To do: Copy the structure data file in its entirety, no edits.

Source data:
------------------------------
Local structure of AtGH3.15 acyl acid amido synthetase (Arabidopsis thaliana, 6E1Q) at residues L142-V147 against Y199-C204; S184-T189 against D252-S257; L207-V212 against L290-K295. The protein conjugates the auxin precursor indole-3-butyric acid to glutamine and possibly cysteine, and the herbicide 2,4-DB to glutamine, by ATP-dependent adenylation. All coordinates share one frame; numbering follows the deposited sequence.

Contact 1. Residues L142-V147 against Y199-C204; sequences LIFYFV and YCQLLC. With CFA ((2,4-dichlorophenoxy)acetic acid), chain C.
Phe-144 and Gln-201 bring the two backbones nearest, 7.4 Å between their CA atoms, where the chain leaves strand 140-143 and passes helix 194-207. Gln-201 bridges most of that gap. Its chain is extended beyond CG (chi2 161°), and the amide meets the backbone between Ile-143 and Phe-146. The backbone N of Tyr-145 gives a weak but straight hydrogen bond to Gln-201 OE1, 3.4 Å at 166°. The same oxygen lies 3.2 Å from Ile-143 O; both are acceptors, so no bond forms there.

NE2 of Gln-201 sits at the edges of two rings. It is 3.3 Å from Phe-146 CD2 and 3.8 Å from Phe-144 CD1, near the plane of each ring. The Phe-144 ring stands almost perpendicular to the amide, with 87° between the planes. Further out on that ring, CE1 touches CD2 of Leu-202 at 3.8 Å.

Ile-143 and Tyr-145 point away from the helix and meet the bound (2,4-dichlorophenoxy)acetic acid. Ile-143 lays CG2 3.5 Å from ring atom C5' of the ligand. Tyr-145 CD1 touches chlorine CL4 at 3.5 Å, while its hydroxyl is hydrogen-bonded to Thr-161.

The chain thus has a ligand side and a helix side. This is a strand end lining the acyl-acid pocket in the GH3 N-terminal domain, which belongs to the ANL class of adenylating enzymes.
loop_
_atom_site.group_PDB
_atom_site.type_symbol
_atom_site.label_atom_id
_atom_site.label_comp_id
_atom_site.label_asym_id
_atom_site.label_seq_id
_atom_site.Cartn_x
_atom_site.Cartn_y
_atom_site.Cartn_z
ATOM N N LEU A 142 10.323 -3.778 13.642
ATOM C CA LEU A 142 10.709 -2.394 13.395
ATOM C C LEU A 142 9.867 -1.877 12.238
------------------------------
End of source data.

Local structure of AtGH3.15 acyl acid amido synthetase (Arabidopsis thaliana, 6E1Q) at residues L142-V147 against Y199-C204; S184-T189 against D252-S257; L207-V212 against L290-K295. The protein conjugates the auxin precursor indole-3-butyric acid to glutamine and possibly cysteine, and the herbicide 2,4-DB to glutamine, by ATP-dependent adenylation. All coordinates share one frame; numbering follows the deposited sequence.

Contact 1. Residues L142-V147 against Y199-C204; sequences LIFYFV and YCQLLC. With CFA ((2,4-dichlorophenoxy)acetic acid), chain C.
Phe-144 and Gln-201 bring the two backbones nearest, 7.4 Å between their CA atoms, where the chain leaves strand 140-143 and passes helix 194-207. Gln-201 bridges most of that gap. Its chain is extended beyond CG (chi2 161°), and the amide meets the backbone between Ile-143 and Phe-146. The backbone N of Tyr-145 gives a weak but straight hydrogen bond to Gln-201 OE1, 3.4 Å at 166°. The same oxygen lies 3.2 Å from Ile-143 O; both are acceptors, so no bond forms there.

NE2 of Gln-201 sits at the edges of two rings. It is 3.3 Å from Phe-146 CD2 and 3.8 Å from Phe-144 CD1, near the plane of each ring. The Phe-144 ring stands almost perpendicular to the amide, with 87° between the planes. Further out on that ring, CE1 touches CD2 of Leu-202 at 3.8 Å.

Ile-143 and Tyr-145 point away from the helix and meet the bound (2,4-dichlorophenoxy)acetic acid. Ile-143 lays CG2 3.5 Å from ring atom C5' of the ligand. Tyr-145 CD1 touches chlorine CL4 at 3.5 Å, while its hydroxyl is hydrogen-bonded to Thr-161.

The chain thus has a ligand side and a helix side. This is a strand end lining the acyl-acid pocket in the GH3 N-terminal domain, which belongs to the ANL class of adenylating enzymes.
loop_
_atom_site.group_PDB
_atom_site.type_symbol
_atom_site.label_atom_id
_atom_site.label_comp_id
_atom_site.label_asym_id
_atom_site.label_seq_id
_atom_site.Cartn_x
_atom_site.Cartn_y
_atom_site.Cartn_z
ATOM N N LEU A 142 10.323 -3.778 13.642
ATOM C CA LEU A 142 10.709 -2.394 13.395
ATOM C C LEU A 142 9.867 -1.877 12.238